Virtual Reality, Racing and the Future

Photo by Samuel Zeller on Unsplash

There’s certain things that change how we see the world. The internet made all information worth knowing (or not worth knowing) easily accessible. Smartphone + internet made 80% of the world population have all that information readily available at your finger tips. Social media brought the world closer together. Some may argue, too close. Instagram turned everyone into photographers. And UBER Eats brought us all one step closer to the characters in “Wall-E”. Technology is ever-evolving. As the old saying goes: “the only thing constant, is change”. Motorsport has often been at the forefront of technological advances in the way the world uses transportation. Where do you think new tech is tested? Sure, in labs, simulators, test tracks and common sense. But the real test is in the “arena” of racing. Carbon fiber, seat belts, tire compounds, suspension capabilities, side impact and crush points, aerodynamics, the list goes on. All those things are built, tested and refined on the race track under the most strenuous conditions those things can endure. Kinetic Energy Recovery, or KERS, was developed in Formula 1. Simply put, the energy dispersed under braking is gathered from the brakes and reverted back into the battery/hybrid system of your vehicle as a form of “self charging”. Racing is relevant and necessary for your daily commute to and from work or to pick up the kids from soccer practice. Whether you realize it or not. But what about advances in the viewer/fan experience? Like all sports, racing is struggling to gain and hold the attention of a world obsessed with instant gratification. But racing has a few things that other sports lack. And I think I’ve got an idea on how to introduce an experience that will be second to none. Hear me out:

Motorsport in person is visceral, loud, all-senses encompassing entertainment. Depending on the type of event, you can physically feel the cars as they pass by. People have reported at places like Indianapolis, cars go by so fast, if you’re standing close enough, the amount of air disruption passing you will literally take your breath away. NHRA or high levels of drag racing is so loud and powerful that it shakes the earth in the 3–5 seconds that they roar down track. Not to mention the ear drum shattering decibels that they create in a single pass. If I can make one suggestion to you: see NHRA in person! It is unlike anything on the earth. With all the physical and sensory overload that racing provides there is one thing that it has and may always lack, and that’s viewer perspective. Unless your at an oval or drag strip, you can only see one part of the track at a time. Some places have big screens within track limits where you can see that portion of the track, plus the live feed. But what if we could bring all the physical and sensory things discussed above, and put you in the drivers helmet?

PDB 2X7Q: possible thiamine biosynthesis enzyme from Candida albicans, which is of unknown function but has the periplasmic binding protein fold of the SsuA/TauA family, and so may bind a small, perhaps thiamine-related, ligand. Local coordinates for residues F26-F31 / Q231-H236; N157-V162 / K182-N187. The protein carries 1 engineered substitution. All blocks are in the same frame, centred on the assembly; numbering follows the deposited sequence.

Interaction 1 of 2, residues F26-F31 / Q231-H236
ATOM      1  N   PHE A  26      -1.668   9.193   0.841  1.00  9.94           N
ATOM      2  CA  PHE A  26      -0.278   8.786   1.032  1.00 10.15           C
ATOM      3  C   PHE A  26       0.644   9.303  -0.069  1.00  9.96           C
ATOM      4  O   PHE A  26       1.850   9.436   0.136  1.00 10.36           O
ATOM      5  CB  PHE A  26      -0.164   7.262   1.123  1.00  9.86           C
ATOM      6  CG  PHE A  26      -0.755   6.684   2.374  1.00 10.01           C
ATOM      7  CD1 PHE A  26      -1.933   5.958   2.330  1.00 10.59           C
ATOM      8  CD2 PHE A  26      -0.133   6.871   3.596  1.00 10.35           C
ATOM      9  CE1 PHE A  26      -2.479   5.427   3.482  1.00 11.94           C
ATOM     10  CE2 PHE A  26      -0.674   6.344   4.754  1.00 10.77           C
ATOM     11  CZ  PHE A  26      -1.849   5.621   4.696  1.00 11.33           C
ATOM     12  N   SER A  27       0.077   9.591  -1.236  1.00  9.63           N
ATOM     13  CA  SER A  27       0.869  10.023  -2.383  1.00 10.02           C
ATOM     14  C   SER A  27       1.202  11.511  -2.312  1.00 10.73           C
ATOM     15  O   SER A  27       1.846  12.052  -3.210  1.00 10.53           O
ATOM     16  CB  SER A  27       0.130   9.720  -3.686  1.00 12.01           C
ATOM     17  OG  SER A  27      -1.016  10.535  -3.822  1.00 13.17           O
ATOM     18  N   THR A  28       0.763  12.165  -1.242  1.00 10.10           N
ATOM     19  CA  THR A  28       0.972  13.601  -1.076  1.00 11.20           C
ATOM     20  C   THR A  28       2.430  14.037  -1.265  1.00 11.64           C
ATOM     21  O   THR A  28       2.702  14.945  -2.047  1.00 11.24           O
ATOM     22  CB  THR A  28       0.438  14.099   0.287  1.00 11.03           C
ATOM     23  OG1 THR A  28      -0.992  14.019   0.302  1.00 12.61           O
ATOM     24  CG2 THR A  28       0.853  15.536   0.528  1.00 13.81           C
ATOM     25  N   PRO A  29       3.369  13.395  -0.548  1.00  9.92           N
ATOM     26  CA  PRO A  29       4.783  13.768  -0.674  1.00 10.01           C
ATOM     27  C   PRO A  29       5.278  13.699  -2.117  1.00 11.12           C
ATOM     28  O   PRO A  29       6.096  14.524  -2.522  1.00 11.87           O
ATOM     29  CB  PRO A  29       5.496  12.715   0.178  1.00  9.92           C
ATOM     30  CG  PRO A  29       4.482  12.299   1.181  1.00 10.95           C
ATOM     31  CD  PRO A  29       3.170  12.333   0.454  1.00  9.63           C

Photo by Lloyd Dirks on Unsplash

Ladies and gentlemen I offer you “In-car VR”. Day dream with me for a second. You’re at home, chillin’ on the couch, it’s race day, you strap on your VR headset, sit down with your favorite beverage, and you find yourself transported into the eye balls of your favorite driver with a full virtual reality experience. You literally are in the drivers seat, fully immersed, surround sound and all. Meanwhile you’re in the safety and comfort of your own home. Indycar has changed the game with their helmet cams they introduced this year. With more refinement and better sound quality being able to be made 5.0 or more, you’re not getting any closer to the action. You’re basically in the action! Now dig this: you can switch cars/views anytime. Imagine your “In-car” with the leader, but notice on the tracker that the action is getting hot and heavy between the cars in 8th-10th places. Voice activated, you ask Siri or Alexa or Cortana or whomever your voice system is, to switch you to the 9th place cars perspective. Now you’re right in the midst of the fight. No distractions. Nothing view-able besides the perspective of going 200+ mph door to door with other maniacs ballsy enough to do it for real. With the sound quality that could be provided, you’ll be able to hear the paddle shifts and the sounds of the tires screaming for dear life as they defy all logic and laws of reasoning. Guys, this has to be a thing. It would be awesome. And we didn’t even dive into the idea of doing it at the track!

Racing has to stay at the forefront of technology. Be it from the automotive stand point (see my thoughts on Porsche leaving LMP1 in the WEC) but also from an entertainment perspective. You can watch anything, anytime, anywhere these days. Obtaining entertainment has never been easier. With that comes options and sometimes options can be a bad thing, especially when you’re already a niche sport (I’m looking at you golf and lacrosse). So improving fan experience with new tech is a must to stay ahead of the curve. Being in the drivers seat of a racecar, mid-race, would be unlike any other sport on the planet. Nothing will compare to the speed and ferocity that takes place on a race track. Yeah I know what you’re thinking, “What about VR on a running back, shooting the A gap on 3rd and 1?” Yeah, that’d be awesome, don’t get me wrong. But it’s not Fernando Alonso shooting a gap at Monza, going into turn one, at 195mph.

Photo by Jp Valery on Unsplash

VR is apart of our entertainment future. Hell, it’s already here. Time to bring views and perspectives to the masses in ways that only VR can. Hopefully sooner, rather than later.